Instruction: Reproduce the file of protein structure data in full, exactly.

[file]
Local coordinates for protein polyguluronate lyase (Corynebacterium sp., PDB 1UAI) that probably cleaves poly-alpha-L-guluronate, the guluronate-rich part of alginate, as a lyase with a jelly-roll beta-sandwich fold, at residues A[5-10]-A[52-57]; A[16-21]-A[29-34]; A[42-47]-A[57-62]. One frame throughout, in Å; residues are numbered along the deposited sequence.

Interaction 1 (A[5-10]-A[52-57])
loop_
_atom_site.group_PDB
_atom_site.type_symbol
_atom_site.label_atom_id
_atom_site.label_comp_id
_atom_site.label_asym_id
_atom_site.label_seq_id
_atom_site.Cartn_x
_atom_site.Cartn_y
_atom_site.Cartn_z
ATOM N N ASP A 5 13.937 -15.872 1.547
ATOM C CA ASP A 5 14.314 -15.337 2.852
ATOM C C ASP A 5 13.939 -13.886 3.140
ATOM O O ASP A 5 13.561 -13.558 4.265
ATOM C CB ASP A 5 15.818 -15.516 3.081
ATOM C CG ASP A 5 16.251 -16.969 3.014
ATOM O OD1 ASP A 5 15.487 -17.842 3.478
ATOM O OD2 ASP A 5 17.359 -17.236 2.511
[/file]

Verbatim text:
Local coordinates for protein polyguluronate lyase (Corynebacterium sp., PDB 1UAI) that probably cleaves poly-alpha-L-guluronate, the guluronate-rich part of alginate, as a lyase with a jelly-roll beta-sandwich fold, at residues A[5-10]-A[52-57]; A[16-21]-A[29-34]; A[42-47]-A[57-62]. One frame throughout, in Å; residues are numbered along the deposited sequence.

Interaction 1 (A[5-10]-A[52-57])
loop_
_atom_site.group_PDB
_atom_site.type_symbol
_atom_site.label_atom_id
_atom_site.label_comp_id
_atom_site.label_asym_id
_atom_site.label_seq_id
_atom_site.Cartn_x
_atom_site.Cartn_y
_atom_site.Cartn_z
ATOM N N ASP A 5 13.937 -15.872 1.547
ATOM C CA ASP A 5 14.314 -15.337 2.852
ATOM C C ASP A 5 13.939 -13.886 3.140
ATOM O O ASP A 5 13.561 -13.558 4.265
ATOM C CB ASP A 5 15.818 -15.516 3.081
ATOM C CG ASP A 5 16.251 -16.969 3.014
ATOM O OD1 ASP A 5 15.487 -17.842 3.478
ATOM O OD2 ASP A 5 17.359 -17.236 2.511